Another great tip on speaking Shakespeare

I came across John Clancy‘s blog yesterday via a recommendation from an actor acquaintance. Scrappy Jack’s World-Wide Theatricals and Dime Museum – how could I resist – is a treasure trove of stuff, witty, well-written and full of wise saws and observations. John’s post Making Shakespeare Dull is a beauty. Here’s an extract, but please read the rest of the post.

Shakespeare used poetry to write drama, not the other way around. Since the formal, rhythmic constraints of blank verse shape the thoughts and expressions of his characters, the actor must understand and respect the rules of the verse. But neither the actor nor the director should ever be concerned primarily with the beauty of the language. Shakespeare has already created the language; your job is to make sure it is heard clearly. The creative team must be concerned with action, character, and drama. The reason Shakespeare’s plays are still performed is not because of their gorgeous language, but because of their theatrical economy, wit and intelligence. You are never reciting. You are always playing. The character is never engaged in wordplay for it’s own sake, but only to complete or initiate an action. One must accept that the characters speak in this fashion, understand the rules and governing principles of the style and then banish the idea of “poetry” and all of the word’s passive associations in order to chase and follow the actions and thoughts of the character and the play.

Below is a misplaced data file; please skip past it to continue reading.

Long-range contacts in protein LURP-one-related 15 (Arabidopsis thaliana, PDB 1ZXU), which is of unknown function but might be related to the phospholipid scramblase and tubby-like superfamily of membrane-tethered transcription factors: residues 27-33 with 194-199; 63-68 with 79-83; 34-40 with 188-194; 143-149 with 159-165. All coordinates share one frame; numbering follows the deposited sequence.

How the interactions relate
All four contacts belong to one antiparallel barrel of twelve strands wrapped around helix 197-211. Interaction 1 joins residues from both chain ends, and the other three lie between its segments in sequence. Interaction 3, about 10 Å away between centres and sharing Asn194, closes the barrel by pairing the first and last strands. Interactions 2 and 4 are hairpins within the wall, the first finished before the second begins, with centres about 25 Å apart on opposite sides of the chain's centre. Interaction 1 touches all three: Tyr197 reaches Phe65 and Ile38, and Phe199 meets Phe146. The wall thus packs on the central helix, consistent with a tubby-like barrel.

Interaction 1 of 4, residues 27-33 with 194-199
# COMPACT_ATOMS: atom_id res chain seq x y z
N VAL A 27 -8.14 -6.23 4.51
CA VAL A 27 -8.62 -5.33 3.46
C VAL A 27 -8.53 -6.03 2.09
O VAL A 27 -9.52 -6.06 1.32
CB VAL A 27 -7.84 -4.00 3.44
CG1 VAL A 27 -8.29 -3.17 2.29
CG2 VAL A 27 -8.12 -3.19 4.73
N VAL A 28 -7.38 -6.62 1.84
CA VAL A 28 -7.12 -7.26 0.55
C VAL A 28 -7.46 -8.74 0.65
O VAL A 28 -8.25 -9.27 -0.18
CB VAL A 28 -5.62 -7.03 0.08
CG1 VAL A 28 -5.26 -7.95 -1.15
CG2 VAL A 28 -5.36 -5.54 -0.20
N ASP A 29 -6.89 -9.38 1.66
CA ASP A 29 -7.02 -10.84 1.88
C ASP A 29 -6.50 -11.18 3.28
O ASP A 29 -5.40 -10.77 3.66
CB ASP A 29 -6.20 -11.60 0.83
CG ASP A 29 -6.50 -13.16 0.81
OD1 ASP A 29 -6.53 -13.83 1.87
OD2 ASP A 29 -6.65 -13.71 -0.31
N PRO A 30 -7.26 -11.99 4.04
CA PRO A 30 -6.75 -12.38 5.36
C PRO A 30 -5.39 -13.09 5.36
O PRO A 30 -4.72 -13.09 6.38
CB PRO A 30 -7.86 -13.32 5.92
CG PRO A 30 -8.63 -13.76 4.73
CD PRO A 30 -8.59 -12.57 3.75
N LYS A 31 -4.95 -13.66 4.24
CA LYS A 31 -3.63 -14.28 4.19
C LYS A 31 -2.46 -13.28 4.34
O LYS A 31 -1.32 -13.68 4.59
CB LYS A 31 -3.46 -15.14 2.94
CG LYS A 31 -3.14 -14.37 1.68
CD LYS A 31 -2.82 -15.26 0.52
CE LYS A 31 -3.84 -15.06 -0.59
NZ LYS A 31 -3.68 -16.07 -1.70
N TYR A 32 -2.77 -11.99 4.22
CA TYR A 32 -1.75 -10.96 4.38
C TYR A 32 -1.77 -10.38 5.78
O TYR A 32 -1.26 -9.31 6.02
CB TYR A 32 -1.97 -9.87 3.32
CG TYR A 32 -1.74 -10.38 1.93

Reblog this post [with Zemanta]






One response to “Another great tip on speaking Shakespeare”

  1. Pam Avatar

    Must be why I seem to ‘understand’ shakespeare instantly, it is obviously because I am following the character and their actions, not necessarily the language

    Pam’s last blog post..Anatomy picture

Leave a Reply

Your email address will not be published. Required fields are marked *